The Ho pa­per point­ed an­ti­body de­vel­op­ers, who are more acute­ly threat­ened by a mu­tat­ing virus than vac­cine com­pa­nies, to a po­ten­tial so­lu­tion. Al­though Eli Lil­ly’s main an­ti­body did lit­tle against the new vari­ant, Re­gen­eron’s com­bo still suc­cess­ful­ly neu­tral­ized it, point­ing to the po­ten­tial im­por­tance of com­bi­na­tion strate­gies.

Still, a com­bo isn’t nec­es­sar­i­ly a panacea, as shown by the low po­ten­cy Ho found for Lil­ly’s cock­tail. The In­di­anapo­lis-based Big Phar­ma an­nounced this morn­ing, though, that they be­gan ex­per­i­men­tal­ly dos­ing pa­tients with a com­bi­na­tion of bam­lanivimab and an an­ti­body Vir and GSK are co-de­vel­op­ing. In a state­ment, GSK not­ed that the two an­ti­bod­ies bind to dif­fer­ent epi­topes, or sub-units, of the virus.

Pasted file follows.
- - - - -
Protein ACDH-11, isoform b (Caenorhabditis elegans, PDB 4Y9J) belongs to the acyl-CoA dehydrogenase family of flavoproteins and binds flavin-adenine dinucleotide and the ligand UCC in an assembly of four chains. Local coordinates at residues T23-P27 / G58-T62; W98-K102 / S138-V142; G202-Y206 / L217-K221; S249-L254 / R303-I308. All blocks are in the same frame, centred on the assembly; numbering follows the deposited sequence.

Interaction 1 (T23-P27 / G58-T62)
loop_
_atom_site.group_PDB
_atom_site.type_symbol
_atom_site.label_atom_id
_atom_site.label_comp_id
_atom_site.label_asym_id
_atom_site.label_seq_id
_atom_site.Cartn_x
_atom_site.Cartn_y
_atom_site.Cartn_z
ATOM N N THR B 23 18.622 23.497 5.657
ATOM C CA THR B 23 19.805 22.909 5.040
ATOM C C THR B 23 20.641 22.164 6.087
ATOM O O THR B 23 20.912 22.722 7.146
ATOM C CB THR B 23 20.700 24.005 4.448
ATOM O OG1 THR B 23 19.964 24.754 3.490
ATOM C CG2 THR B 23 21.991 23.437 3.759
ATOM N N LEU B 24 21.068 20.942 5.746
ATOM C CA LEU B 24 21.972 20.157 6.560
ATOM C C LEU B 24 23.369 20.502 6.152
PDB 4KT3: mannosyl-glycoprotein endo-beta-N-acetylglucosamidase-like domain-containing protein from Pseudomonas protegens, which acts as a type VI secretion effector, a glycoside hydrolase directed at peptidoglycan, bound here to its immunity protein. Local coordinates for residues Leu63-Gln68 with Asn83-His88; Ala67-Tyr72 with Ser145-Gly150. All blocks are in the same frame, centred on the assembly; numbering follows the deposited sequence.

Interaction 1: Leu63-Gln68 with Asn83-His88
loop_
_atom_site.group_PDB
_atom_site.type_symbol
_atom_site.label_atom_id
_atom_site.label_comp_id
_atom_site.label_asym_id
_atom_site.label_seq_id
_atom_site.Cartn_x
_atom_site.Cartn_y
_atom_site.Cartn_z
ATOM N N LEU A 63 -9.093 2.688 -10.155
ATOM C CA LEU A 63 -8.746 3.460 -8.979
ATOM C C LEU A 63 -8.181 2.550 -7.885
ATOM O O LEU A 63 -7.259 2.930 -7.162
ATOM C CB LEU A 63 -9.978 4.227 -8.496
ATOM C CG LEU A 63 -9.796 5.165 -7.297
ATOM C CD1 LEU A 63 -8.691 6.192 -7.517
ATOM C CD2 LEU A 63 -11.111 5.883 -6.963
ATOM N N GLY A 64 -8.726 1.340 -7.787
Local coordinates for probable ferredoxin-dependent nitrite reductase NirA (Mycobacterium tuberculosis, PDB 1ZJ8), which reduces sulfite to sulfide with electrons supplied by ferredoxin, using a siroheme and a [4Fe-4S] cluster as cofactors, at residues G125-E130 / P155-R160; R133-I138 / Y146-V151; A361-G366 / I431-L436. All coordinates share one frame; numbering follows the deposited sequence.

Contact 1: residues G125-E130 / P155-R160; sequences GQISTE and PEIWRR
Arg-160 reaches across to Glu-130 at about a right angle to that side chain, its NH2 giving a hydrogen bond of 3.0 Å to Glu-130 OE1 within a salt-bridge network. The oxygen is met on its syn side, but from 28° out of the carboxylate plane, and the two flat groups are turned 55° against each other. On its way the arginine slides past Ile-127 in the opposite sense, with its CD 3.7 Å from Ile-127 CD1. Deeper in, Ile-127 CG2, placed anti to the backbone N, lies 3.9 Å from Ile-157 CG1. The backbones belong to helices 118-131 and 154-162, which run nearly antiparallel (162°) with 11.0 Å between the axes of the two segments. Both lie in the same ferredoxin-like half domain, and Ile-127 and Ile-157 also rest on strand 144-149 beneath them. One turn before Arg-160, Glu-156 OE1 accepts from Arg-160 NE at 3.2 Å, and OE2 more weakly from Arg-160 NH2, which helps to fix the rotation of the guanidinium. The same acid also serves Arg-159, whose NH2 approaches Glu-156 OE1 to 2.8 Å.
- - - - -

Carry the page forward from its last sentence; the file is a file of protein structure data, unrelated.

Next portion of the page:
Vir could al­so emerge as a win­ner in the hunt for an ef­fec­tive sin­gle an­ti­body. Re­ly­ing on an an­ti­body that al­so neu­tral­izes the orig­i­nal SARS virus, they long po­si­tioned them­selves as de­vel­op­ing the best an­ti­body should the virus mu­tate. Al­though their po­ten­cy was re­duced against B.1.351, it still ef­fec­tive­ly neu­tral­ized the vari­ant. A large tri­al of the an­ti­body is due to read out in the com­ing weeks.

Re­spond­ing to the new strains, how­ev­er, will re­quire the US to prop­er­ly mon­i­tor the genomes of virus­es en­ter­ing the coun­try and to track how the virus evolves with­in the coun­try. So far, the US has lagged con­sid­er­ably in se­quenc­ing virus­es, of­fi­cials ac­knowl­edged at the brief­ing, rank­ing 43rd in the world ac­cord­ing to one count.

The new health of­fi­cials promised that would im­prove, not­ing that Biden’s new stim­u­lus and re­lief bill in­cludes funds for ge­nom­ic sur­veil­lance.

“It is es­sen­tial as part of the Amer­i­can res­cue plan,” said Jef­frey Zients, co­or­di­na­tor of Biden’s Covid-19 re­sponse.

Fau­ci added that se­quenc­ing will be sup­ple­ment­ed with con­tin­u­al stud­ies to test whether an­ti­bod­ies from vac­cines neu­tral­ize new vari­ants and when it’s time to push for­ward mod­i­fied vac­cines or an­ti­bod­ies.

“All of that is go­ing on,” he said, “lit­er­al­ly as we speak.”